More Than a Diagnostic Checklist: PTSD and the Heterogeneous Nature of Grief

Allison Musante is the associate editor of Clinical Geriatrics and Annals of Long-Term Care. E-mail her with thoughts on this blog entry at

In June, Clinical Geriatrics began a series of clinical review articles examining the incidence, prevention, and treatment of post-traumatic stress disorder (PTSD) in older adults. As I was researching and editing these articles for the journal, I couldn’t help but consider a sentiment best expressed by American author Anne Marrow Lindbergh: “Grief can’t be shared. Everyone carries it alone. His own burden in his own way."

Over hundreds of years—from the Epic of Gilgamesh to combat in Iraq and Afghanistan—the nature of PTSD has eluded us. As Drs. Osei-Boamah, Pilkins, and Gambert noted in part 2 of the series, “the exact cause of PTSD is not well understood, nor are the reasons why some people develop PTSD but not others.” In scientific pursuit of an answer to this question, our understanding of PTSD has certainly progressed from what was once considered a factitious condition stamped onto a cowardly soldier’s ticket home to what is now considered an evidence-based diagnostic entity, representing millions of dollars in healthcare services every year. One of the most salient points that these articles raise is that PTSD can affect anyone and can develop following many different kinds of traumatic events, confronting a historical assumption that PTSD primarily affects men and women who have served on the vanguards of war.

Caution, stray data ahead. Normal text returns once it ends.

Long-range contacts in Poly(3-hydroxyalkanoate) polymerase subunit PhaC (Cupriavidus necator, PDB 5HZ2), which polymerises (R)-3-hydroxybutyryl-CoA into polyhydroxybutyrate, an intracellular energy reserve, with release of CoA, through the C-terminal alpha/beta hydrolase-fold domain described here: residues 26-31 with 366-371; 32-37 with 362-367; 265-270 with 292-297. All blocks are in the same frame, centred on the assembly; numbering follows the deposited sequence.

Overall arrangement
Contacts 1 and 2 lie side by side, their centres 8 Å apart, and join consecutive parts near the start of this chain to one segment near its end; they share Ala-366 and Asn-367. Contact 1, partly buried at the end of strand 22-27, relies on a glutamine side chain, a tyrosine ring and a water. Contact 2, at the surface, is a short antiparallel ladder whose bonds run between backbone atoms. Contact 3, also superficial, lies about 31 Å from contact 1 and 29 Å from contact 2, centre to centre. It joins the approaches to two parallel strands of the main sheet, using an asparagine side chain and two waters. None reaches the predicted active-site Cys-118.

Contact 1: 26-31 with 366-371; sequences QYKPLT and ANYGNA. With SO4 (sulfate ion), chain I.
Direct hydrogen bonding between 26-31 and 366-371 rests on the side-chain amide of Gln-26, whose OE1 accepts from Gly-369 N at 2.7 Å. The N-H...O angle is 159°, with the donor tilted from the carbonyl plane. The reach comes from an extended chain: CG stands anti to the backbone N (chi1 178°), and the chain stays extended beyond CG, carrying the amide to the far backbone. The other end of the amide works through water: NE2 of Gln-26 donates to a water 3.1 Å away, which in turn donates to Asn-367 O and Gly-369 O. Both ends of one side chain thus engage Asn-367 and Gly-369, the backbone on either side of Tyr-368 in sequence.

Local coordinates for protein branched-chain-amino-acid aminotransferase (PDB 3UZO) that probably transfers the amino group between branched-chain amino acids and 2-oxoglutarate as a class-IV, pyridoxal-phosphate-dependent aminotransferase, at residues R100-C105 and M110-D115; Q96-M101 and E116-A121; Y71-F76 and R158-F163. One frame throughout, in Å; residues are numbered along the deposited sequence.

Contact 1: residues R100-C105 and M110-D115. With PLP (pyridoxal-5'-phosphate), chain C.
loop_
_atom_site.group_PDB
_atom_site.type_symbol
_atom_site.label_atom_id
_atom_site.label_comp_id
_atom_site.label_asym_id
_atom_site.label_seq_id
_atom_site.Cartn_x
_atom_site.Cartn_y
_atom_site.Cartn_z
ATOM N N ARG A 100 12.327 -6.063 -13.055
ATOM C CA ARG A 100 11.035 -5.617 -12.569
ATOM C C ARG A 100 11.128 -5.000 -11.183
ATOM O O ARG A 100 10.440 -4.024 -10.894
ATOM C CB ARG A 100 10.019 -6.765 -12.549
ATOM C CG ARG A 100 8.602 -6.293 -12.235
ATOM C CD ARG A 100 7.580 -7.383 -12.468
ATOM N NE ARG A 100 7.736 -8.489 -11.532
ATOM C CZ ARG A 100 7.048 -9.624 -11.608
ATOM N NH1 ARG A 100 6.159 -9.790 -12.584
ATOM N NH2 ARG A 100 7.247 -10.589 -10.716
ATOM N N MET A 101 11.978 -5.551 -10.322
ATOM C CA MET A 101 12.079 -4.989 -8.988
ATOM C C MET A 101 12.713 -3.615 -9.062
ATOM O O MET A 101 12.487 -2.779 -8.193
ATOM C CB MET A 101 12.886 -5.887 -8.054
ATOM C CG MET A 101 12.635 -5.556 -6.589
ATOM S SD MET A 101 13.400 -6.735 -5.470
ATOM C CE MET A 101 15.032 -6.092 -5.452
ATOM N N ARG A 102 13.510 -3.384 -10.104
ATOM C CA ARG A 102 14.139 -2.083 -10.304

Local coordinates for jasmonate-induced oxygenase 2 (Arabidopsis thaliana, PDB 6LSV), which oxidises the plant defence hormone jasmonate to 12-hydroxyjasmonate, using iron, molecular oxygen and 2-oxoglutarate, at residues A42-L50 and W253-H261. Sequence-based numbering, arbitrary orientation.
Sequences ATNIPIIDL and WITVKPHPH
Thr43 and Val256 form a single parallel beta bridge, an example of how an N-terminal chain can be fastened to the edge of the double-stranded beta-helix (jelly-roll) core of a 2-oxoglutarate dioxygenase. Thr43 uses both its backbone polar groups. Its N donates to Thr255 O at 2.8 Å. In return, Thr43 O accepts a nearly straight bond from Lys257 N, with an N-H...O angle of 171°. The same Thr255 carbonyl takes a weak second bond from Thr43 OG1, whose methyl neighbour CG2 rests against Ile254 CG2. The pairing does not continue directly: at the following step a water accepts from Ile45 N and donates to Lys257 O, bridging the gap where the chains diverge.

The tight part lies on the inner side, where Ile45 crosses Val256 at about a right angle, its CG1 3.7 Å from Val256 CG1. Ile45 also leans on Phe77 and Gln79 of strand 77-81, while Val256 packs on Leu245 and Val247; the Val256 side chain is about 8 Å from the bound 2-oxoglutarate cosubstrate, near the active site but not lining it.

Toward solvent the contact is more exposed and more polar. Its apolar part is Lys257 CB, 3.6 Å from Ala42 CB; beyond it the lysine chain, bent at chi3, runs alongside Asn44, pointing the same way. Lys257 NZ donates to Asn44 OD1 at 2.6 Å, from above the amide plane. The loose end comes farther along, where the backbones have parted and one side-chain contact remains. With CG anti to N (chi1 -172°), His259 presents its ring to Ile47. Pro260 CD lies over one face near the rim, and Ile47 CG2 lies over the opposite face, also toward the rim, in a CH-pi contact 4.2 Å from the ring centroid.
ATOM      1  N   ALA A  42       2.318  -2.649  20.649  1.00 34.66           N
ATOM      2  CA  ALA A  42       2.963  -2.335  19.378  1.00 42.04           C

This year, the DSM-5 updated its diagnostic criteria for PTSD to more clearly define a traumatic event that can lead to PTSD. This includes directly experiencing trauma, witnessing trauma, learning of a traumatic event that affected loved ones, and extreme exposure to traumatic events through the media. When you pause to consider this, it seems like practically anyone you know—regardless of location, age, or sex—has experienced a traumatic event that fits into one or more of these categories.

Furthermore, take a moment to revisit some of the “warning signs” of PTSD following a traumatic event, which Drs. Osei-Boamah, Pilkins, and Gambert listed in their review:

-A feeling of intense fear, helplessness, and/or horror

-Persistent anxiety or worrying

-Disruptive sleep

-Increased irritability

How many of us have felt some of these things after losing a loved one? After September 11? After the murders at Sandy Hook Elementary School? I think we can all agree that it would be truly astonishing to find a person who has managed to go through life completely unscathed by trauma or tragedy—whether experienced first-hand or experienced through empathy. But not everyone will develop the PTSD symptoms of intrusive recollection, avoidance, and arousal to such an extreme degree that they impede daily functioning. Many people find ways of moving forward. So, still the question remains: why do some people develop PTSD and not others?

I, for one, am still haunted by flashes of the World Trade Center collapsing into rubble every time I drive into New York City to visit my grandmother in the Village; I will probably always feel a moment of anxiety in a darkened movie theater; and I'll admit that sometimes I hit the “mute” button on my TV while watching local news when I’ve heard enough sad stories for the day. But these feelings do not stop me from getting out of bed every morning, walking out my front door, and going about my day. Yet, the same may not be true for my neighbor.

This series has highlighted an important consideration for healthcare providers: every individual manages trauma in a unique way. Although grief is common to us all, its experience is not homogenous. It seems that PTSD is an extremely personal disorder—more so, perhaps, than any other physical or mental ailment. Why do some people develop PTSD and not others? This may just be the simplest answer.